French foreign minister visits Ukraine for third time as West condemns Russian 'referendums'

AP - Efrem Lukatsky

French foreign minister Catherine Colonna was in Kyiv Tuesday on an unannounced visit to Ukraine in a show of support for the country invaded by Russia. This comes as the EU said it would sanction those involved in organising "illegal" Russian referendums to annex four eastern regions of Ukraine.

"Good morning Ukraine, it's good to be back," she wrote on Twitter earlier on Tuesday, posting a picture of herself walking in Kyiv with the French ambassador to Ukraine Etienne de Poncins.

It's the minister's third visit since Russia invaded Ukraine in February.

During her visit, Colonna met with her Ukrainian counterpart Dmytro Kuleba and with Ukraine's top prosecutor Andriy Kostin.

The minister said her trip was intended to demonstrate France's solidarity with the Ukainian people and to support Ukraine's sovereignty and territorial integrity.

A boat for Ukraine

Her visit "underlines the strengthening of the support provided by France, both in terms of the supply of defense equipment and the fight against impunity and on the financial and humanitarian levels", the ministry statement said prior to the trip.

It made reference to the "A boat for Ukraine" operation set to leave Marseille on 28 September with "more than 1,000 tonnes of aid on board".

She also announced that France will bear the €14 million transport and distribution costs of a cargo of cereals offered by Ukraine to Somalia, threatened by famine.

France has already created a unit of investigators responsible for centralising files investigating suspicions of war crimes in Ukraine.

Composed of a dozen investigators, it is already handling seven cases involving French nationals, including the death of French journalist Frédéric Leclerc-Imhoff and that of Franco-Irish journalist Pierre Zekrzewski. It is also accepting legal complaints made by Ukrainian refugees in France.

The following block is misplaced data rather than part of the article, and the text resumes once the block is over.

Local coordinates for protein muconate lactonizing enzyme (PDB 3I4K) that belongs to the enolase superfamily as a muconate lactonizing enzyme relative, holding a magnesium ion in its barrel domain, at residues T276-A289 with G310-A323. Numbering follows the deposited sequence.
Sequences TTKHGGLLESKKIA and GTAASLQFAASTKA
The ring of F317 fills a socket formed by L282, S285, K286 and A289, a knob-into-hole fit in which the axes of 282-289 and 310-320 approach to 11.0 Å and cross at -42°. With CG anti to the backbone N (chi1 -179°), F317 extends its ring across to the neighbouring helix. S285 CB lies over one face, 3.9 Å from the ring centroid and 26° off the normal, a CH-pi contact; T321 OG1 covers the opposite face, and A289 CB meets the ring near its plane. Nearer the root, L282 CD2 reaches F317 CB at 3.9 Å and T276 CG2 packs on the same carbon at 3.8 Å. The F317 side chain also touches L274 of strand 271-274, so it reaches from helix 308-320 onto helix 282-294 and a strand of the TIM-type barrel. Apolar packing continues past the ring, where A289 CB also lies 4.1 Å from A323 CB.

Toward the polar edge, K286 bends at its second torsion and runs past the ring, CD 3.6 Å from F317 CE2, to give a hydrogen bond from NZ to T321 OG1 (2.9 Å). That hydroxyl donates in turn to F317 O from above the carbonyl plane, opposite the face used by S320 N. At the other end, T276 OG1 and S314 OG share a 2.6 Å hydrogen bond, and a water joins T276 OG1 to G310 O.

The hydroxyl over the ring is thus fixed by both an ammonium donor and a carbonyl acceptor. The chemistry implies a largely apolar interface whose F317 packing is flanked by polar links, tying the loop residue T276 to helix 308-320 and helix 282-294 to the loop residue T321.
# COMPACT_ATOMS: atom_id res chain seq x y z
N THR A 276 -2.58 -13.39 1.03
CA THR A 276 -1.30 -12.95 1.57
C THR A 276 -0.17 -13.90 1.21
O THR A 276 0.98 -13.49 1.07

Later in the day, Colonna held talks with Ukraine's President Volodymyr Zelensky and visited a military airport in the city of Gostomel, north of Kyiv.

Her visit comes as Moscow is wrapping up the fifth and final day of annexation referendums for four eastern Ukrainian regions to become part of Russia, votes denounced by Kyiv and its Western allies.

'Travesty'

French President Emmanuel Macron called the referendums a "travesty" and "provocation", speaking on the sidelines of the UN General Assembly last week.

The G7 countries have promised to "never recognize" the results of these annexation referendums, while Washington has promised a "swift and severe" response through additional economic sanctions.

The UK government has already sanctioned 92 Russian individuals and entities for their various roles in the voting.

"Sham referendums held at the barrel of a gun cannot be free or fair and we will never recognise their results," Foreign Secretary James Cleverly said in a statement.

Meanwhile, the EU is also set to sanction organisers of the referendums in Donetsk and Lugansk in the east and Kherson and Zaporizhzhia in the south.

"There would be consequences for all people who participate in the illegal, illegitimate referendums," Peter Stano, a spokesman for EU foreign policy chief Josep Borrell, told journalists.

The Kremlin warned Tuesday that votes held in Russian-controlled regions of Ukraine to join Russia would have security implications, with officials in Moscow recently threatening the use of nuclear weapons.

"The legal situation will radically change from the point of view of international law and that will also have consequences for security in these territories," the Kremlin's spokesman Dmitry Peskov told reporters.

Influx of Russians in Georgia

Meanwhile, the number of Russians arriving daily in neighbouring Georgia has nearly doubled since President Vladimir Putin announced a partial mobilisation for the war in Ukraine, officials in Tbilisi said Tuesday.

The Caucasus country has been a major destination for Russians fleeing since the war began on 24 February.

The Kremlin said it wanted to recruit around 300,000 men.

"Four to five days ago 5,000-6,000 (Russians) were arriving in Georgia daily. The number has grown to some 10,000 per day," Georgia's interior minister Vakhtang Gomelauri told journalists.

On Tuesday, the local interior ministry in a Russian region that borders Georgia said there was a back-up of around 5,500 cars waiting to reach the Georgian border.